Encountering Culture- Homelessness Photographers Research

Homelessness is a wide subject that has been covered many times in photography; for my photographers research I decided to look at different homelessness projects photographers have already done. I hoped that by looking at existing work of photographers, this would give me my own unique idea as to how to portray homelessness through photography.

Steve Huff– ‘My Homeless Project’- http://www.stevehuffphoto.com/who-am-i/my-homeless-project/

Huff documented the homeless on the streets of Phoenix, AZ, over a 2 year period; he would sit down and get to know each of his subjects personally, finding out about each of their own situations. Huff would help them with food, water and money, in exchange they opened up to him about their story and let him take photographs of them. Huff said himself about his work, ‘Instead of walking by and staring and sniping photos which is disrespectful I took my time to get to know each and every one of the people’; by doing this, his photographs were very intimate and personal, not only to Huff as a photographer but also to the people he photographed. To emphasise this personal quality to his photographs, Huff accompanied his photographs with text, explaining about each person and his experience when meeting them; this accompanying text helps the viewer to also get to know each person on a more personal level and lets them hear the homeless people’s stories.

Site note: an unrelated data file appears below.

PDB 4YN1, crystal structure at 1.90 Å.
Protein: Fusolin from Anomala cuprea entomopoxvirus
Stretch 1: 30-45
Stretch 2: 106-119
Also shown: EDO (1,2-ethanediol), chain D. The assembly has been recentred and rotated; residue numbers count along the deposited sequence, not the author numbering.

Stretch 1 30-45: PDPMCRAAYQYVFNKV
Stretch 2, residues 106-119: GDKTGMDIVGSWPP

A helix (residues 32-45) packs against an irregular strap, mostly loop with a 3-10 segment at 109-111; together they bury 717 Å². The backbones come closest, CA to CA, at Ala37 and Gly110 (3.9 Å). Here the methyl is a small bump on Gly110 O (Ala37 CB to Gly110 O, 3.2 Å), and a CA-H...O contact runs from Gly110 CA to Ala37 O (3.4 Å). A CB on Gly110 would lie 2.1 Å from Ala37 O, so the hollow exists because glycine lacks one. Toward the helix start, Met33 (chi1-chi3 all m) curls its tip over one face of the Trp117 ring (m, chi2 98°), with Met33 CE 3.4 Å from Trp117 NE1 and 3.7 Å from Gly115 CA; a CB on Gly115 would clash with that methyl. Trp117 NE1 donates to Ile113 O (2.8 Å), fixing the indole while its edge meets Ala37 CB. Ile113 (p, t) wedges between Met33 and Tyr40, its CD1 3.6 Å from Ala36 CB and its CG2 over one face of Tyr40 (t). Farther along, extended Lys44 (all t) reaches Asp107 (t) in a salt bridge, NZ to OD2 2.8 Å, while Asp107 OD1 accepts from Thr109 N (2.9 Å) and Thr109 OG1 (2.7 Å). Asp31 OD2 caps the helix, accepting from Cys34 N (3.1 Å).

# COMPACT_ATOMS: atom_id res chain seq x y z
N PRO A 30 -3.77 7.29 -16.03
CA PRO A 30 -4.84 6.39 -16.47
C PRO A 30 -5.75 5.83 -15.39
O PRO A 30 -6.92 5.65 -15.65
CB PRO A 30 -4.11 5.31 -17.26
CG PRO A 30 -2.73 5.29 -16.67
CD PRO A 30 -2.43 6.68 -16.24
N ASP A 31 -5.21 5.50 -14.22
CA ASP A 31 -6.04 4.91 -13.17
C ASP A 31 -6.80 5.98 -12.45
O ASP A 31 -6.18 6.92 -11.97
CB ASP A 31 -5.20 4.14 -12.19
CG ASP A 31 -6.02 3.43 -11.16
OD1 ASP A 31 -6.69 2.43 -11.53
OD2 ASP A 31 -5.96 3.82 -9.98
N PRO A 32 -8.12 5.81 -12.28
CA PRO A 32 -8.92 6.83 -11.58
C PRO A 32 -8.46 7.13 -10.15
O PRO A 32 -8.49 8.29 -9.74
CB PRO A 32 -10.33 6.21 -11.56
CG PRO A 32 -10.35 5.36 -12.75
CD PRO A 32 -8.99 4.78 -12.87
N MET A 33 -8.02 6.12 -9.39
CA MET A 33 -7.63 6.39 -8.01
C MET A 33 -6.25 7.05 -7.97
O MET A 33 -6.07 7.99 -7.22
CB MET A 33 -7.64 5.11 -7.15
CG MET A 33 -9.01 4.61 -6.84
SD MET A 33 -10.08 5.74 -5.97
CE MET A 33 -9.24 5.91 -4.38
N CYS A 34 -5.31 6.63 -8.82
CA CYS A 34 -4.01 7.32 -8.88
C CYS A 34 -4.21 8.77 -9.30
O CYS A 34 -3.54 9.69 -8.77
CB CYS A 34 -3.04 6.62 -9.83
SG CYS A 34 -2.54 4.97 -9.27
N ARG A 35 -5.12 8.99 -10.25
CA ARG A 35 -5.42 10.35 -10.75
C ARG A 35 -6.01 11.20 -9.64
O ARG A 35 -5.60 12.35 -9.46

Steve Huff- gary3-680x464

Steve Huff- Gary 3

I feel that this photograph shows the theme of homelessness well; as seen in many films, Gary here is holding a makeshift sign asking for help. He looks to have very few belongings and those he does have are sheltered behind him, showing that they are important to him as he has so little. The cars to the right are just driving by without considering or helping Gary; to me this shows the idea that society and people often ignore and walk past homeless people on the streets, without helping or considering them, many people want to avoid homeless people. However if it were not for the sign and sitting on the floor, at distance, the viewer would not be able to tell he was homeless, showing how even homeless people are just humans, who once had a family and life.